Review of Red Rising by Pierce Brown
By: Michael A. Arnold

It is a tough life, working the mines under the dead Martian surface. Many people are trapped, working ceaselessly so that one day the red planet will be habitable, making a new world for humanity to call home. Earth, light-years away, is dying. This is the life that Darrow, a young deep tunnel miner (or 'Helldiver') is born and raised into, and it is the only life he will ever know. The 'Reds', miners like Darrow, are humanity's last hope for long-term survival among the stars.

Or so Darrow has always been told.

Dark and shocking truths are to be revealed in this novel, and Darrow must use all his skills and abilities to survive.

This is the set up for Red Rising, a 2014 novel by Pierce Brown, published by Hodder and Stoughton. It is the first book in a series of, so far, five novels that tell a long and complex story of conflicting plots and intrigue. Without wanting to give away too much of its plot, this series has fans and does deserve them. It is very clear that this is not something written without depth either, and Brown's writing is arguably even layered, and rich in historic parallels. As a work of YA fiction, honestly, this novel is not at all bad. If YA is your thing, the majority of its competitors are worse.

However, this is a review, and it would be a bit remiss to not point out flaws and observations here too.

While this is not going to bother many people, the plot and many of the ideas and details in this book are very familiar. It is very reminiscent of Hunger Games, Brave New World; there is also something of the story of Spartacus too (we will come back to this soon). Also if Pierce Brown has never played the 2001 video game Red Faction then it will be very surprising. The influences on this book are not well hidden, it feels like a big pot filled with the ingredients of a number of different novels, games and films being boiled into a soup. It might not be a bad soup, but it is using the ideas of other things that are by themselves the basis of very interesting stories. It would be wrong to say this is a case of the whole not being more than the sum of its part however. And it would be wrong to call Red Rising totally unfocused, but it does feel close to unfocused at times.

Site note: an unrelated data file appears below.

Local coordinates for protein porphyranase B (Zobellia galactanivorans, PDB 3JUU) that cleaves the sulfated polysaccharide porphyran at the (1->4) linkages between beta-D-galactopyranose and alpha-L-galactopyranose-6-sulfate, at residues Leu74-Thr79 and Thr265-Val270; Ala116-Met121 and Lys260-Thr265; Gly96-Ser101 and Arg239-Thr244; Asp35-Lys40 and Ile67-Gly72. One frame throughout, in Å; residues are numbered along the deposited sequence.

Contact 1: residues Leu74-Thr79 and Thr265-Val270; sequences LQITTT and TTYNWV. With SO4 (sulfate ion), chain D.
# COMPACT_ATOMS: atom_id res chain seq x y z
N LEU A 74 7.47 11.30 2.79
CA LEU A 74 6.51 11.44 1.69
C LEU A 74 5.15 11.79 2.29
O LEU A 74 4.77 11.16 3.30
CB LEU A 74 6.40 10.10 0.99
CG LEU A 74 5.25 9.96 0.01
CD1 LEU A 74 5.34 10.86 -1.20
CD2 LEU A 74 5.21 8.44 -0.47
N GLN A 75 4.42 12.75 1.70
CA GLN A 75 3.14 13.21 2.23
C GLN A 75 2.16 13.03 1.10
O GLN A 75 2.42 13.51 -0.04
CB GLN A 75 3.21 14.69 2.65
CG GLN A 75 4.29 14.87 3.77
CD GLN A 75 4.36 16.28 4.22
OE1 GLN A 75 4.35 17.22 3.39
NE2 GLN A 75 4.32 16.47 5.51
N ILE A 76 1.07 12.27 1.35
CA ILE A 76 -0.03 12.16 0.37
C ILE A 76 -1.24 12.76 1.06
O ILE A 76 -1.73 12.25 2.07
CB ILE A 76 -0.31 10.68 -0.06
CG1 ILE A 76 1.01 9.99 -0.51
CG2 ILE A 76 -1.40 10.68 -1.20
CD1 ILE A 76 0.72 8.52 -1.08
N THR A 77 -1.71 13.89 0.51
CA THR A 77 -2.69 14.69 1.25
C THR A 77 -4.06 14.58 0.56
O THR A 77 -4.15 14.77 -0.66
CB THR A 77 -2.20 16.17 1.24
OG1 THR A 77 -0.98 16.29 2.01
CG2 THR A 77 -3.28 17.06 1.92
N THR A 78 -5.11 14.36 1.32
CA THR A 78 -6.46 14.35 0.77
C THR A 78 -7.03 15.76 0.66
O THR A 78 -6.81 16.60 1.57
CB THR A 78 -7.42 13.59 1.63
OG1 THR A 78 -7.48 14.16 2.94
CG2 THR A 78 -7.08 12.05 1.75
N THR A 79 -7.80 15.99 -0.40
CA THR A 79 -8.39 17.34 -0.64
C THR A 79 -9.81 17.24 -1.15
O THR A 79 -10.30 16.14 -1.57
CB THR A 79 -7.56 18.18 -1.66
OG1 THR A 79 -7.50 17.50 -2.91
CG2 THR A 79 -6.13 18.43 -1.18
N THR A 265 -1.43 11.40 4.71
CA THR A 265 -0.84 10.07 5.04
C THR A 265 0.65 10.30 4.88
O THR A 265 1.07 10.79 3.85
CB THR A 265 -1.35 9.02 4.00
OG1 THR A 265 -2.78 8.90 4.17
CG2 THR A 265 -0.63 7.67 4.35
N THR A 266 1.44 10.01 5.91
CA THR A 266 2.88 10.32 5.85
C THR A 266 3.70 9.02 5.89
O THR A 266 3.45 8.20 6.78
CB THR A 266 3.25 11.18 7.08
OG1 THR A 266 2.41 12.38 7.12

There are some details here (referring back to the mention of Spartacus) that are out of place. Some characters have names taken from Greek and Roman history and mythology, and there is a strong classical influence on this novel. What these mean, if they mean anything, it is difficult to say, they do not seem to have many connections with their classical namesakes. There are also, especially at the beginning of the novel, repeated references to epigrams. Often this is an in-world truism described as an epigram, which is a bit baffling as what is always being described are not epigrams. This sort of thing does make some parts feel like they are trying to be more intelligent than they actually are.

That is not to say this novel is not smart. Darrow's name is Scottish in origin, and means 'spear' or 'weapon' which is very fitting with his character, and his wife's name 'Eo' suggests Eos who in Greek mythology the goddess of the dawn and is the 'dawn' of the plot. This also brings to mind the often quoted image in Homer of the 'Rose fingered dawn', which is, quite nicely, a red color. There is a lot of intelligence here, it is just not in the more obvious references to the classics.